Nine days before Singapore separated from Malaysia in 1965, its football team successfully defended its crown in the Malaya Cup, precursor of the Malaysia Cup tournament.
Singapore came back from being 0-1 down to beat archrival Selangor 3-1 at the Merdeka Stadium in Kuala Lumpur.
Midfield maestro Majid Ariff dribbled past Selangor defenders to angle in a shot in the 73rd minute.
It sparked a Singapore comeback with two goals by Quah Kim Swee, who died last week at the age of 76.
Singapore was way ahead of the other state teams in those days, recalled Mr Joe Dorai, 76, former Straits Times sports journalist.
He joined the paper in 1958 as a production worker and later contributed football reports.
In 1968, he became a full-fledged sports reporter, earning $260 a month, including a transport allowance, and got to cover the highs and lows of Singapore football until he retired in 1998.
He told The Sunday Times: "We were quite impressive at Jalan Besar Stadium.
"Every Malaysian state team that came to Jalan Besar was beaten because we had such good players: goalkeeper Wilfred Skinner, full-back Lee Wah Chin, midfielder Majid Ariff. In attack, we had Rahim Omar, Quah Kim Swee.
"Singapore was very strong at that time. Malaysians were just getting into the football scene in 1965. They were mainly state teams like Selangor, Negri Sembilan, Malacca.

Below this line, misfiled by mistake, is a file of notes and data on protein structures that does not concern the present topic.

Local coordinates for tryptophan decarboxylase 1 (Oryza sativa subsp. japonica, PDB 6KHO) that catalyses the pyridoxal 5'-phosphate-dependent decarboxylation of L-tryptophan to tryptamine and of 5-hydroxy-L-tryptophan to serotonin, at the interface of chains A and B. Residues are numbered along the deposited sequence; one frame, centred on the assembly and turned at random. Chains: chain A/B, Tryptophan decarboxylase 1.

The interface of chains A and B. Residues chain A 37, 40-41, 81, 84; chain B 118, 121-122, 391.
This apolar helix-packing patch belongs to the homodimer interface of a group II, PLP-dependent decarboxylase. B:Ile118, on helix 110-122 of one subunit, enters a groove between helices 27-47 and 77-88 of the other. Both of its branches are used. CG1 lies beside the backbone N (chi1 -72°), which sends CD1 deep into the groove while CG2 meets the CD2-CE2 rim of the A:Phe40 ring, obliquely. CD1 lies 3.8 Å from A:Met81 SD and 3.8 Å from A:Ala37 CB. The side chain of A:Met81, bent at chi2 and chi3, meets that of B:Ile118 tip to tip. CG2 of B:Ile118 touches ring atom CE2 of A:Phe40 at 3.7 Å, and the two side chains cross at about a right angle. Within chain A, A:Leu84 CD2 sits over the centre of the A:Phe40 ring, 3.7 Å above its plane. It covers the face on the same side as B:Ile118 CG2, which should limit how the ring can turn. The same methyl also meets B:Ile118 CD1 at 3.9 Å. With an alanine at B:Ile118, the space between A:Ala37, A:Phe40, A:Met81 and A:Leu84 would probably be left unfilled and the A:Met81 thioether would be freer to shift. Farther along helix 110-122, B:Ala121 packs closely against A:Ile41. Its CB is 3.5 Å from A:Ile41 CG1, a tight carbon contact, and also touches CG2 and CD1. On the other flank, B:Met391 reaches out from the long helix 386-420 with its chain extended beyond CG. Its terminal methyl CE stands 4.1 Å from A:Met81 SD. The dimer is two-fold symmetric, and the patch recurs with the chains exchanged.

"It was like primary school versus secondary school."
The only team that came close to matching Singapore was Selangor, which also had talented players, he noted. "It was touch and go, but the Merdeka Stadium always gave them an advantage. But in 1964 and 1965, we won both Cup finals."
Singapore had beaten Perak 3-2 to win the cup in 1964.
It took 12 years after the 1965 victory before Singapore won again. Its 1977 winning team starred another of the Quah siblings, striker Quah Kim Song, as well as "Gelek King" Dollah Kassim.
Mr Dorai, who retired in April this year as deputy manager of sports betting at Singapore Pools, said he was happy to have been able to pursue his lifelong passion for the beautiful game.
His love for football started when he was a boy and he was a striker for St Joseph's Institution. He later ran the Farrer Park United football club.
He thinks that the 1965 team was stronger than the 1977 team and the 1994 team, which won the Double - the league and the cup.
"Although they say the 1994 team was the 'Dream Team', if you compare player for player, without the expats in 1994, the 1965 team was much better in terms of individual skills, tactics and teamwork."
Ho Ai Li